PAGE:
Saturday, August 20, 2022

Senate moves one precious step closer to passing Big Tech antitrust law

Must read

Shreya Christina
Shreya has been with for 3 years, writing copy for client websites, blog posts, EDMs and other mediums to engage readers and encourage action. By collaborating with clients, our SEO manager and the wider team, Shreya seeks to understand an audience before creating memorable, persuasive copy.

Under pressure from progressives and tech hawks on both sides of the aisle, Senate Leader Chuck Schumer plans to vote as early as this fall on the bipartisan antitrust bill targeting tech giants. a new report from the New York Post on Thursday.

The bill — the American Innovation and Choice Online Act (AICO) — would restrict dominant technology platforms, such as Amazon, Apple, Google and Facebook’s parent company Meta, from favoring their own products and services on their platforms over those of their competitors.

Earlier this year, Schumer vowed to vote on the legislation this summer as long as there are 60 senators who would approve it. But as Congress approached the August recess, at least a dozen senators, including necessary Democrats like Senator Jon Ossoff (GA), were still on the fence, The Washington Post reported last month.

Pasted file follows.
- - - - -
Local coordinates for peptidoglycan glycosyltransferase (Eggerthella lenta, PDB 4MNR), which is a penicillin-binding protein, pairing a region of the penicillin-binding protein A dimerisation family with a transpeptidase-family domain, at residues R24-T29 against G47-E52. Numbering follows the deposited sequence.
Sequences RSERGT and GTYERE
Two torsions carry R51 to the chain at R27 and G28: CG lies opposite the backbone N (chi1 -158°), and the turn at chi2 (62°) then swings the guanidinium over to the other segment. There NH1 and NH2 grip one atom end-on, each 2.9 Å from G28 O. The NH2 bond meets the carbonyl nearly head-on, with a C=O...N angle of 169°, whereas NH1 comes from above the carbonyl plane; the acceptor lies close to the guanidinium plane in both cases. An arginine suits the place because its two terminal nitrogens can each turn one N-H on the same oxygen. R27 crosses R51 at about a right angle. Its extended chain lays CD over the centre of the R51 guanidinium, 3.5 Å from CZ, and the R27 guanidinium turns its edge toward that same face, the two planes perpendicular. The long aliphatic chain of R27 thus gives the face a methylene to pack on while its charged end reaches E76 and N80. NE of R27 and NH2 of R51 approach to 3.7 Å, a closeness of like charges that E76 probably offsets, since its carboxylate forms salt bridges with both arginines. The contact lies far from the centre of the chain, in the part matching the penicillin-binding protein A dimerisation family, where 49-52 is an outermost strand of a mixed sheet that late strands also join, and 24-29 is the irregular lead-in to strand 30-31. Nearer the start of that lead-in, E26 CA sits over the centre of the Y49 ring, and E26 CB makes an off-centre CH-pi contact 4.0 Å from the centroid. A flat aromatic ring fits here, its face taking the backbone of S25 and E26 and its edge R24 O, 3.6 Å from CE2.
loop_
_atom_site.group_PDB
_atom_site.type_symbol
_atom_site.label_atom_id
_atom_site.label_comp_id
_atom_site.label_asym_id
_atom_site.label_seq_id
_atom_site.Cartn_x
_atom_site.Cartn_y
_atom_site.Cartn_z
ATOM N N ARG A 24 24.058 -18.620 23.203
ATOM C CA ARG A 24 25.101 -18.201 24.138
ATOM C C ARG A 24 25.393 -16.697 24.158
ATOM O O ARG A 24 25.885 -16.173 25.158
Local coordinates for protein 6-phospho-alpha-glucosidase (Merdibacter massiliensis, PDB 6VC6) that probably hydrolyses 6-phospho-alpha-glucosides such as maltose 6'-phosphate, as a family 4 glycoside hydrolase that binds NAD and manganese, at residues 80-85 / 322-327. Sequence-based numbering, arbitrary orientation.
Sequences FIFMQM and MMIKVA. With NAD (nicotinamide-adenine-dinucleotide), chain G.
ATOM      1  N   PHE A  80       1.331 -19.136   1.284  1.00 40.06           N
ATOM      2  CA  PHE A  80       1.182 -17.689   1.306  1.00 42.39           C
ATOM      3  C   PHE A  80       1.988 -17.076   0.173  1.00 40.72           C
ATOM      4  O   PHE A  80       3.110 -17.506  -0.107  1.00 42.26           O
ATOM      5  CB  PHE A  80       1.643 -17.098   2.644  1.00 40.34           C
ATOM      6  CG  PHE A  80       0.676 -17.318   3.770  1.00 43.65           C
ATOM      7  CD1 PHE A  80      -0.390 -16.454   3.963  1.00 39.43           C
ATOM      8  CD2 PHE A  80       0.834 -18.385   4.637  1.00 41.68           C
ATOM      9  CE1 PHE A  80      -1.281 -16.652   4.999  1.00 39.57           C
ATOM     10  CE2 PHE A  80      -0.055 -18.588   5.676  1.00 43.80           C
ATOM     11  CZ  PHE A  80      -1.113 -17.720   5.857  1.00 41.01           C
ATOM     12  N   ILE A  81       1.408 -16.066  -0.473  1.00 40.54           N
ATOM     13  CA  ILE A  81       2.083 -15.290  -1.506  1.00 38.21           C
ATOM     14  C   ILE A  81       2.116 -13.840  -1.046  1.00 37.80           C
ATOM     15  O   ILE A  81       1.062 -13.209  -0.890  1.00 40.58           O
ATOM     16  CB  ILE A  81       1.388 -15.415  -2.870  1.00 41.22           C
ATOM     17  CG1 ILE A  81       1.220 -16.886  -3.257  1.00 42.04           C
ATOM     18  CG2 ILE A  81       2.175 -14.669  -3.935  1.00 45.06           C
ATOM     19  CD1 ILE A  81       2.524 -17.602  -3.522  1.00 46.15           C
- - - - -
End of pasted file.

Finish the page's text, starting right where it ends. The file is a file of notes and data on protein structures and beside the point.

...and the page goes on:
In a statement to The edge on Friday, a Schumer spokesperson said: “Sen. Schumer is working with Senator Klobuchar and other supporters to gather the necessary votes and plans to put it to the vote.” Sens. Amy Klobuchar (D-MN) and Chuck Grassley (R-IA) are co-sponsoring the bill.

With the AICO on its way to final approval, major tech companies have continued to spend money, investing more than $35 million in total in Congressional lobbying over the past year. Amazon, which would be barred from artificially upgrading its private label products, spent a record $4.98 million on lobbying in the second quarter alone. according to Bloomberg.

Schumer’s statement on Thursday is the strongest signal yet that the Senate could pass an antitrust overturn this year. But his commitment to holding an AICO vote did not come without pressure from progressives and supportive lawmakers on both sides of the aisle.

Last month, The edge reported that more than a dozen leaders of the Congressional Progressive Caucus sent a letter to Schumer urging him to vote before lawmakers left Washington for the August recess. But other Democratic priorities, such as budget reconciliation and veterans’ care, got in the way.

More articles


Please enter your comment!
Please enter your name here

Latest article